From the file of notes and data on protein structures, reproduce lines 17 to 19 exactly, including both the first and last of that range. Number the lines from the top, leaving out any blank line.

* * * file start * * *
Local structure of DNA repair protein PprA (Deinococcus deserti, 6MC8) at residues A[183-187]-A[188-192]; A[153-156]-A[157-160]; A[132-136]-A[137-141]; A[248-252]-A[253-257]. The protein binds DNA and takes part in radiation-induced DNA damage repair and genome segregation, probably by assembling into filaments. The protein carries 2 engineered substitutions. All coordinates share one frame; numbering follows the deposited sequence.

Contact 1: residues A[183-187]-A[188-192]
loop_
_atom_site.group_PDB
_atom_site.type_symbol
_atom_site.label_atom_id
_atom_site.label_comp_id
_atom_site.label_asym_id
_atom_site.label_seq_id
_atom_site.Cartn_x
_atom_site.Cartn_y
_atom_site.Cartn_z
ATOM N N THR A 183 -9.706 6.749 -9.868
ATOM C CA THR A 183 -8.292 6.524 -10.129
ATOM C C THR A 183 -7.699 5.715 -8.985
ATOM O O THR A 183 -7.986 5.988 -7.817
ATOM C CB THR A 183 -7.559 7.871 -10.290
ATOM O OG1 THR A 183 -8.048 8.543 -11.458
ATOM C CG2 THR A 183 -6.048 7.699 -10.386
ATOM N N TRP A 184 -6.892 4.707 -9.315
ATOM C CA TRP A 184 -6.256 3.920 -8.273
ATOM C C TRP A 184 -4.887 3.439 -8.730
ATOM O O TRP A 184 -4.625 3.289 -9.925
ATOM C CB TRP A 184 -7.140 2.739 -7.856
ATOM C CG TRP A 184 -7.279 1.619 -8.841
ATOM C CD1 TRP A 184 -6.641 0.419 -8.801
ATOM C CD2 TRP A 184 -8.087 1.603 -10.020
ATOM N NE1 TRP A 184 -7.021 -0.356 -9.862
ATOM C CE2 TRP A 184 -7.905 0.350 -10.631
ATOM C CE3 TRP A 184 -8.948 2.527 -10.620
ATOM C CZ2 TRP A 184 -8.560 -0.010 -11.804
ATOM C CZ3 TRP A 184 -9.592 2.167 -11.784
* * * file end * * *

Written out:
ATOM C CB THR A 183 -7.559 7.871 -10.290
ATOM O OG1 THR A 183 -8.048 8.543 -11.458
ATOM C CG2 THR A 183 -6.048 7.699 -10.386